Wednesday, 3 July 2013


Well it’s the halfway point on the Crime Fiction Alphabet 2013 journey hosted by Kerrie at Mysteries in Paradise. I can envisage some problems ahead, but we’ll worry about that in coming weeks. For now it is some M’s I’ve enjoyed and some on the mountainous pile to be got to at some point in the next 20 years – on the basis that I enjoy the 3 full score and 10!

McIlvanney, McClure, McKinty.........3 enjoyed,

William McIlvanney – Laidlaw

Laidlaw was a book I read late last year. The first in a short series of three about a Glaswegian detective. Highly recommended. I have the other two waiting for me, a couple of scabby, well-read, dog-eared paperbacks which I just love, The Papers of Tony Veitch and Strange of these days!
McIlvanney has had a bit of a renaissance recently, not that he ever really went away, but the three in the collection have been or are about to be re-published shortly. 

An extraordinary debut by a Scottish mystery writer, this cult classic of crime fiction presents Detective Jack Laidlaw, a policeman as complex and self-critical as you'll ever meet. Laidlaw follows the trail of murder investigation deep into the underbelly of Glasgow, a world he knows the way Phillip Marlowe knew Los Angeles.

Adrian McKinty - Fifty Grand

I was blown away by this when I read it back in 2009, courtesy of the author's kindness in sending me a copy. I had previously read the first in his Michael Forsythe trilogy, Dead, I Well May Be which was really enjoyable as well. Side-tracked by other books and life in general, I haven't read anything else by him since though there are more waiting for me. 

This knockout punch of a thriller from a critically acclaimed author follows a young Cuban detective's quest for vengeance against her father's killer in a Colorado mountain town

A man is killed in a hit-and-run on a frozen mountain road in the town of Fairview, Colorado. He is an illegal immigrant in a rich Hollywood resort community not unlike Telluride. No one is prosecuted for his death and his case is quietly forgotten.

Six months later another illegal makes a treacherous run across the border. Barely escaping with her life and sanity intact, she finds work as a maid with one of the employment agencies in Fairview. Secretly, she begins to investigate the shadowy collision that left her father dead.

The maid isn't a maid. And she's not Mexican, either. She's Detective Mercado, a police officer from Havana, and she's looking for answers: Who killed her father? Was it one of the smooth- talking Hollywood types? Was it a minion of the terrifying county sheriff? And why was her father, a celebrated defector to the United States, hiding in Colorado as the town ratcatcher?

Adrian McKinty's live-wire prose crackles with intensity as we follow Mercado through the swells of emotion and violence that lead up to a final shocking confrontation.

James McClure – The Song Dog

One of my reading aims a few years ago was to expand my geographical reach in the books I read. South Africa at the time didn't offer me much in the way of choice, apart from McClure. I was ignorant at the time of the excellent Deon Meyer, and subsequently Roger Smith and Mike Nicol have come to the party and entertained me. The Song Dog and the whole series was intriguing in that it's set during Apartheid and features a black/white police double act. I have more of the series of about 10 to enjoy at some point. Excellent cover also!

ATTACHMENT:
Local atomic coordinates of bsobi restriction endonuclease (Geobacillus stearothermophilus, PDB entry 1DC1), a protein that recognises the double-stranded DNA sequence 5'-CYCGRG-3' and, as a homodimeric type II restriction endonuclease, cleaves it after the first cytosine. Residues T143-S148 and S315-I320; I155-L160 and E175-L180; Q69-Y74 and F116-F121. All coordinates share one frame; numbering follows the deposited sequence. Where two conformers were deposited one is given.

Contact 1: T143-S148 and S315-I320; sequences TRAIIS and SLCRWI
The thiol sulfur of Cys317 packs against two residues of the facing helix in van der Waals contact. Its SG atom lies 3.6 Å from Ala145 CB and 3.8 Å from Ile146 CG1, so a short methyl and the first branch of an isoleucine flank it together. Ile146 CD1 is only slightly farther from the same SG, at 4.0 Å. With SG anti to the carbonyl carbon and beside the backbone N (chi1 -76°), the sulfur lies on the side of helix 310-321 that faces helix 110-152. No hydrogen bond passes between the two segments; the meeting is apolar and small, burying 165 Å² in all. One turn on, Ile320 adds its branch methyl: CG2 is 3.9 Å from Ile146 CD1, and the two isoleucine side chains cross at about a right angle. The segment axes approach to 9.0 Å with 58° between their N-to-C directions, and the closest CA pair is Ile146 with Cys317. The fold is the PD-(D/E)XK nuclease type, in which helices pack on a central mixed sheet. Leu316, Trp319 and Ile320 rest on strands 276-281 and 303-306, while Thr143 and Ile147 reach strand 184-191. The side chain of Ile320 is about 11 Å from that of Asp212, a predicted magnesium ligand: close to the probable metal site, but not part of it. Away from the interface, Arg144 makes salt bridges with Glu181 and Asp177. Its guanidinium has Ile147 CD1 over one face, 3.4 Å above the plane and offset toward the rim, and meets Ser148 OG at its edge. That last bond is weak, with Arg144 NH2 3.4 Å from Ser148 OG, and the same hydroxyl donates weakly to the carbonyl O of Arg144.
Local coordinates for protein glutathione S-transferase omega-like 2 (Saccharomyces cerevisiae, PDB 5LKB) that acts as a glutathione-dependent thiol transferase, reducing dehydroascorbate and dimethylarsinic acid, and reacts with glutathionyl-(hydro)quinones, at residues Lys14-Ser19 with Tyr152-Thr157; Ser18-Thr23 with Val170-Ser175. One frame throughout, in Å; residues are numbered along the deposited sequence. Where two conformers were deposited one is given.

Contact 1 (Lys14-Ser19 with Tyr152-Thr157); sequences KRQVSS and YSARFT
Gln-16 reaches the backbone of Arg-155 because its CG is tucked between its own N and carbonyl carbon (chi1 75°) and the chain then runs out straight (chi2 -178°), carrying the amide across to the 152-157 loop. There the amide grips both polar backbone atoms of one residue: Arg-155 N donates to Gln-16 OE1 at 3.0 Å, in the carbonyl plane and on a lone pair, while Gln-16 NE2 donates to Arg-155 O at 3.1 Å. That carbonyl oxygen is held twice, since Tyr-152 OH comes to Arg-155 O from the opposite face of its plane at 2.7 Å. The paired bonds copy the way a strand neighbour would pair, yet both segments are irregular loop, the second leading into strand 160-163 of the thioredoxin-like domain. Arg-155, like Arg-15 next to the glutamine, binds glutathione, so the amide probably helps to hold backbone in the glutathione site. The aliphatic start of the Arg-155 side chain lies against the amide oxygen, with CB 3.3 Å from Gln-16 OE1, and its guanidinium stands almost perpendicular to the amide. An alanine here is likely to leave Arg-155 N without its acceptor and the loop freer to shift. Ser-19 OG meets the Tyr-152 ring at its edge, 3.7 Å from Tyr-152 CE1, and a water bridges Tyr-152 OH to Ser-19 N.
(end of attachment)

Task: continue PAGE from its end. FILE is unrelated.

Publisher's Weekly
McClure adds to his admirable South African series of police procedurals featuring Afrikaner CID lieutenant Tromp Kramer and Bantu sergeant Mickey Zondi (last seen in The Artful Egg ) with an altogether satisfying prequel, jumping back to 1962 and the case that brings the two together. Kramer is called to a backwater town in Zululand after a young white housewife of questionable repute and a respected police officer are blown to bits when dynamite explodes her isolated home. Is the killer her reportedly violent and jealous husband, or was the husband in fact the intended target? It's Kramer's job to learn the truth, hampered though he is by incompetent police and medical staff and by his constant stumbling over Zondi, on the scene to track down a killer of his own. As is characteristic of McClure's series, the novel thrives on the relationship between the acerbic Kramer and the carefully clever Zondi, as well as on its intelligently underplayed depiction of South African customs and attitudes. Mysterious Book Club selection.

Library Journal
McClure's prequel to his Kramer/Zondi series details the South African pair's initial meeting. Already hard at work on the double murder of a beautiful but notorious young lady and an efficient, middle-aged detective, the devil-may-care Kramer appropriates the intelligent black Zondi--looking for a multiple killer and cousin--as assistant. Vivid imagery, crackling prose, and the exotic surroundings of Zululand (complete with racial attitudes) create an exciting package. Series fans will surely want to read this; others may get turned on to a good thing.

McFetridge, Meyer, Murphy.......3 unread, 

John McFetridge – Tumblin Dice

I have read a couple of this excellent Canadian author's previous books, Swap aka Let It Ride and Dirty Sweet. I have had this waiting for me for a year or so. He's been likened to Elmore Leonard, which is pretty high praise in my opinion. He's his own voice though - another recommended author.